Kanye West’s show at Paris Fashion Week dominated headlines for all the wrong reasons.
The controversial designer has been on a self-induced rollercoaster, publicly ending his 10-year deal with Gap after only a year, continuing his feuds with friends and family alike on social media, and bashing his remaining partner Adidas. But nothing topped the firestorm that ignited after West’s Paris show. There, both he and his models wore shirts with the slogan “White Lives Matter.” And in his Instagram Stories, he both said the Black Lives Matter movement was a scam and blamed LVMH CEO Bernard Arnault for “killing” Virgil Abloh.
West’s rhetoric has drawn criticism before, but it has always been outweighed by the success of his fashion lines. Months before the end of his partnership with Gap, his threats against ex-wife Kim Kardashian and her then-boyfriend Pete Davidson drew accusations of misogyny and stalking. Meanwhile, his partners Adidas and Gap stayed silent while collaborations with Balenciaga continued without comment from the company.
But now, the tide may turn. The Paris show drew criticism from across the fashion world. Jaden Smith and Kendall Jenner walked out of the show in protest. Gigi Hadid called West a “bully” and “a joke” in an Instagram comment due to West’s attack on Vogue editor Gabriella Karefa-Johnson. That attack also drew public condemnation from Vogue owner Condé Nast. After Karefa-Johnson criticized the show on her Instagram story, West called her a “droid” and “not a fashion person.” Supreme’s creative director Tremaine Emory posted his own criticism on Instagram of West’s invoking of Abloh, who Emory said West called “a disgrace to the black community” before his death last year.
West’s past controversies have led to increased demand for his products. At the height of the Kanye-Kardashian-Davidson debacle, demand for Yeezy sneakers spiked by 56%, according to data from British sneaker marketplace Sole Supplier. But West has made his ambition clear: He wants Yeezy to operate as an independent brand free of brand partnerships that he feels have stifled his creative freedom. Still, Yeezy sneakers generated $1.3 billion in revenue in 2020 and $1.7 billion in 2021, accounting for close to 10% of Adidas’s revenue. The Yeezy x Gap line, even though it was shut down early in its run, was already showing signs of success. The first drop in June 2021 gave Gap its single best e-commerce sales day ever; Gap expected the line to generate $1 billion annually by 2025. Going at it alone, without the backing of Gap or Adidas, will be difficult if West continues to alienate his audience and collaborators.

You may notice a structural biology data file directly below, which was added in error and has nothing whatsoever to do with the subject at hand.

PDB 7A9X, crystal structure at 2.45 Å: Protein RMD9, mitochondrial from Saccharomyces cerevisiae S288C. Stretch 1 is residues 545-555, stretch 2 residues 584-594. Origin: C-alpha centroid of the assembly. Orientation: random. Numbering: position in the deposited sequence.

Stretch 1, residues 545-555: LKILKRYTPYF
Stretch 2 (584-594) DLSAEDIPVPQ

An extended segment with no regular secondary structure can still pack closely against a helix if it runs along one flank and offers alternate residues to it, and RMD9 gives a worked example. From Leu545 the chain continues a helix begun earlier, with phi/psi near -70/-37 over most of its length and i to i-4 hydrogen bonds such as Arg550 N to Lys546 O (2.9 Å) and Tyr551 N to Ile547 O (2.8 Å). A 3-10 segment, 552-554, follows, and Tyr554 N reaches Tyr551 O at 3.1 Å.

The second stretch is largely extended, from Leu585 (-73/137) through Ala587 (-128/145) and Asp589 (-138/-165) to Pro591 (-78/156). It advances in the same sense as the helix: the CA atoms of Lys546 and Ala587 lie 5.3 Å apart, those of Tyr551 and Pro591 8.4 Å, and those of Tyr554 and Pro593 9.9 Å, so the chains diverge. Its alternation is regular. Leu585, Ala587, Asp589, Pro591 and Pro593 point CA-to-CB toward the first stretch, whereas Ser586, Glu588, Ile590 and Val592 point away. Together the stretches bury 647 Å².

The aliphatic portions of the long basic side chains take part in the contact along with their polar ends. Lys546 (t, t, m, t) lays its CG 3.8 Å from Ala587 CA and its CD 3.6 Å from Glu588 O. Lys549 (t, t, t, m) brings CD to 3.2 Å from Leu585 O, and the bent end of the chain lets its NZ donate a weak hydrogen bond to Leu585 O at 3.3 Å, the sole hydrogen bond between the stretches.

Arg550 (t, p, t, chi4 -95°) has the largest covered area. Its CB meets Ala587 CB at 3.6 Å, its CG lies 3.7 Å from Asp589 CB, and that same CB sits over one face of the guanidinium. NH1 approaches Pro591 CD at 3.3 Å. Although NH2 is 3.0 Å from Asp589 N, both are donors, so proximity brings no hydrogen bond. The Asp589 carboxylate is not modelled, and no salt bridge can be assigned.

For instance, in the wake of the Paris show, Yeezy’s head of media and partnerships, Jason Lee, cut ties with West, leaving the brand without a head of PR. Representatives for the Yeezy brand did not respond to requests for comment on this story.
While it is too early to say if the Paris show has negatively impacted sales of Yeezy apparel — according to a representative from StockX there haven’t yet been any changes to Yeezy sales on the platform — there are some indications of consumers dropping Yeezy over West’s actions. On the /r/sneakers subreddit, one of the largest sneaker forums in the world with 3 million members, several users have posted asking about alternatives to Yeezys in the last week, citing a desire to distance themselves from West.